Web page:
During the late 1960’s and early 1970’s, the parish school enrollment was declining and reached its nadir as many families moved away from the parish into other neighborhoods. Msgr. Herdegen organized plans for the renovation of school facilities as well as the upgrading of the teaching faculty as a way to improve enrollment, which fortunately was met with success. The renovated church met the liturgical expectations of Vatican II and was subsequently re-dedicated by Cardinal Cody on September 1, 1974. During this time, strong pastoral programs for sacramental participation and education were implemented along with the emergence of a plethora of fundraising committees and advisory committees. In 1978, the parish served approximately 500 Catholic families from the Phillippines, India, and Greece with active organizations including the Mother’s Club, Altar and Rosary Society, Men’s Club, and Senior Citizen’s Club. Father Bernard White arrived at St. Henry after the passing of Fr. Niemeyer in 1988. In 1994, seven neighboring local parishes closed their parish schools and created the Northside Catholic Academy, serving local students on four campuses. Under Fr. White’s supervision, the Parish Pastoral Council was formed in 1993. The Council has provided invaluable leadership to the congregation and served as an important liaison with the pastor to serve the thriving faith community.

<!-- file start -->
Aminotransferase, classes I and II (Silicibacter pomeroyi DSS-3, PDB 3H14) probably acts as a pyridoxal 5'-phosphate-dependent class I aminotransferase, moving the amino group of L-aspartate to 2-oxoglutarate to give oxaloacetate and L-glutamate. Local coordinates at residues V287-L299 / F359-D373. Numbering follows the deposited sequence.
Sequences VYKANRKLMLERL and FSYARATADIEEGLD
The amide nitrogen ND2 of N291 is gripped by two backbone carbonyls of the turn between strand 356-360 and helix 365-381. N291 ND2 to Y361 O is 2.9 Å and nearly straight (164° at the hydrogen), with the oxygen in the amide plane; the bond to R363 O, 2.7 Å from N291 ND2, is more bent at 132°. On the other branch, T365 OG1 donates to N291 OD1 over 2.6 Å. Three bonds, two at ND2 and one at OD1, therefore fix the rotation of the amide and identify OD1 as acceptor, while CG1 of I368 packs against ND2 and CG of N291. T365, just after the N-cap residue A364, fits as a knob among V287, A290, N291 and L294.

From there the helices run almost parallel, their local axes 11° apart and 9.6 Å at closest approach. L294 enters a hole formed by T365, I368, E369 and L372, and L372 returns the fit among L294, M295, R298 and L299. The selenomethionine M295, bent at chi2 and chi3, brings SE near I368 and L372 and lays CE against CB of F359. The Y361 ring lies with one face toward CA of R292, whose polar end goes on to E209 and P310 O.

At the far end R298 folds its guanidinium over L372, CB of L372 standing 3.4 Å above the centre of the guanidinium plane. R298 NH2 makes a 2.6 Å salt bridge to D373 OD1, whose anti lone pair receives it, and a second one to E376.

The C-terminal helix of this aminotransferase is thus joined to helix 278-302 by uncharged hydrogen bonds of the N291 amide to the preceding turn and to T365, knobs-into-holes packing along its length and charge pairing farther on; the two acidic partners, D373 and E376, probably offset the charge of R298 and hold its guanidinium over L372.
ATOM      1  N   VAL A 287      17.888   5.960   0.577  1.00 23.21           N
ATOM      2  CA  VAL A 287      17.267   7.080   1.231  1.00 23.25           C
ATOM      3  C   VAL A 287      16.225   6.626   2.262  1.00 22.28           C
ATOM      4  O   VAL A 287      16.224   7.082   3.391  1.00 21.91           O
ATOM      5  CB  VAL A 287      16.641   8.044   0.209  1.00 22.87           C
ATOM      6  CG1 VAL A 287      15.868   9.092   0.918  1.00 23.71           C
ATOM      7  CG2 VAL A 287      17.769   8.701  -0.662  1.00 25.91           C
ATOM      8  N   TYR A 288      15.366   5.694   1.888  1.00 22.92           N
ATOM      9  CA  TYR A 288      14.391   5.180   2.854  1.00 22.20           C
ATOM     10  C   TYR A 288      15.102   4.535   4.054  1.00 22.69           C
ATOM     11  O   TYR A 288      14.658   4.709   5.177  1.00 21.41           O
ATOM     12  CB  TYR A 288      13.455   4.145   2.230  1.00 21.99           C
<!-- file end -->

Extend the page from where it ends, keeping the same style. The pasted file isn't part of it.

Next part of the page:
In 1996, following Fr. White’s retirement, Fr. Harasim was named as administrator at St. Henry. A year later, he was officially appointed as pastor. Under his guidance, new parish activities were created, including annual Oktoberfest, biannual International Dinner, the annual celebration of the St. Henry Feast Day and Family Picnic, an annual outdoor Corpus Christi procession, monthly Family Masses and Family Breakfast, a SPRED program providing religious education for the challenged, the Filipino Christmas Novena (Simbang Gabi), and the Filipino Feast of the Santo Nino in January with home novenas preceding the Feast, as well as the formation of a Liturgy Committee to coordinate the planning of liturgical seasons.

On May 6, 2001 Cardinal Francis George visited St. Henry to close the Jubilee year with a Mass of Thanksgiving followed by a celebratory banquet held in the parish social center. In the same year, Fr. Dominic Ha was appointed as the parochial administrator and served as St. Henry’s 16 th pastor up until 2014. During this time period, the growing Vietnamese congregation at St. Thomas came over and joined the parish. Fr. Phi Nguyen was appointed as the parish’s 17 th pastor on July 1, 2016 after serving as interim administrator starting on December 16, 2014. Fr. Phi Nguyen’s Installation Mass was celebrated on August 14, 2016. Today, St. Henry parish, ethnically diverse as parishioners can trace their roots back to Viet Nam, the Philippines, India, Iraq, Lebanon, the Ivory Coast, Cameroon, Nigeria, Spain, Ireland, Poland, Italy, Germany, Austria, Colombia, and Cuba, is a congregation enriched by its diverse cultural traditions and united in their Catholic faith with the purpose of serving one another and the surrounding community.